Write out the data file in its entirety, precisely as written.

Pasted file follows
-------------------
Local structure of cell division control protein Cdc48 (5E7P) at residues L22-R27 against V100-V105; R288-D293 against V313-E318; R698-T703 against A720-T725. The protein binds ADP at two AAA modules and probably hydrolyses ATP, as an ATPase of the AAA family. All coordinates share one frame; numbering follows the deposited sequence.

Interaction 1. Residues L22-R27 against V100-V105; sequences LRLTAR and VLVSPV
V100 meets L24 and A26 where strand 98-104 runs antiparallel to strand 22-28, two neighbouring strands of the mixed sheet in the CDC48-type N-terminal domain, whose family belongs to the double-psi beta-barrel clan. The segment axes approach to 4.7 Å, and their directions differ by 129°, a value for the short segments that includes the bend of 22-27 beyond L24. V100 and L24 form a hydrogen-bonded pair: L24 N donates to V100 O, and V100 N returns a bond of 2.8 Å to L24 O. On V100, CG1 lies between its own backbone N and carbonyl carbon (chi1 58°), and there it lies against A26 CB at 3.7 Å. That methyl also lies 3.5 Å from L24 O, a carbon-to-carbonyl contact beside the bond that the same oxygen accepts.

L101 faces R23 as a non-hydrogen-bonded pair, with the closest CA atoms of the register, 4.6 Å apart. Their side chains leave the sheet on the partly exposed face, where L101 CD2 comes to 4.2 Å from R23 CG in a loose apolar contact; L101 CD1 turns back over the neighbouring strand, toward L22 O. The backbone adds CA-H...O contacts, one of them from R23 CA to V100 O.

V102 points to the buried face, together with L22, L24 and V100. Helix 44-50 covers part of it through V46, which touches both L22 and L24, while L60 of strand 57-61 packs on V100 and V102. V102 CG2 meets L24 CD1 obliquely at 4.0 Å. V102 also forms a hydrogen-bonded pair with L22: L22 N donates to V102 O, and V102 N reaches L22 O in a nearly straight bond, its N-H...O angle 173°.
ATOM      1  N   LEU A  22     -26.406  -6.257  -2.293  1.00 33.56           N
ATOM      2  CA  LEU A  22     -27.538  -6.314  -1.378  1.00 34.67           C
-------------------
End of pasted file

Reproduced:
Local structure of cell division control protein Cdc48 (5E7P) at residues L22-R27 against V100-V105; R288-D293 against V313-E318; R698-T703 against A720-T725. The protein binds ADP at two AAA modules and probably hydrolyses ATP, as an ATPase of the AAA family. All coordinates share one frame; numbering follows the deposited sequence.

Interaction 1. Residues L22-R27 against V100-V105; sequences LRLTAR and VLVSPV
V100 meets L24 and A26 where strand 98-104 runs antiparallel to strand 22-28, two neighbouring strands of the mixed sheet in the CDC48-type N-terminal domain, whose family belongs to the double-psi beta-barrel clan. The segment axes approach to 4.7 Å, and their directions differ by 129°, a value for the short segments that includes the bend of 22-27 beyond L24. V100 and L24 form a hydrogen-bonded pair: L24 N donates to V100 O, and V100 N returns a bond of 2.8 Å to L24 O. On V100, CG1 lies between its own backbone N and carbonyl carbon (chi1 58°), and there it lies against A26 CB at 3.7 Å. That methyl also lies 3.5 Å from L24 O, a carbon-to-carbonyl contact beside the bond that the same oxygen accepts.

L101 faces R23 as a non-hydrogen-bonded pair, with the closest CA atoms of the register, 4.6 Å apart. Their side chains leave the sheet on the partly exposed face, where L101 CD2 comes to 4.2 Å from R23 CG in a loose apolar contact; L101 CD1 turns back over the neighbouring strand, toward L22 O. The backbone adds CA-H...O contacts, one of them from R23 CA to V100 O.

V102 points to the buried face, together with L22, L24 and V100. Helix 44-50 covers part of it through V46, which touches both L22 and L24, while L60 of strand 57-61 packs on V100 and V102. V102 CG2 meets L24 CD1 obliquely at 4.0 Å. V102 also forms a hydrogen-bonded pair with L22: L22 N donates to V102 O, and V102 N reaches L22 O in a nearly straight bond, its N-H...O angle 173°.
ATOM      1  N   LEU A  22     -26.406  -6.257  -2.293  1.00 33.56           N
ATOM      2  CA  LEU A  22     -27.538  -6.314  -1.378  1.00 34.67           C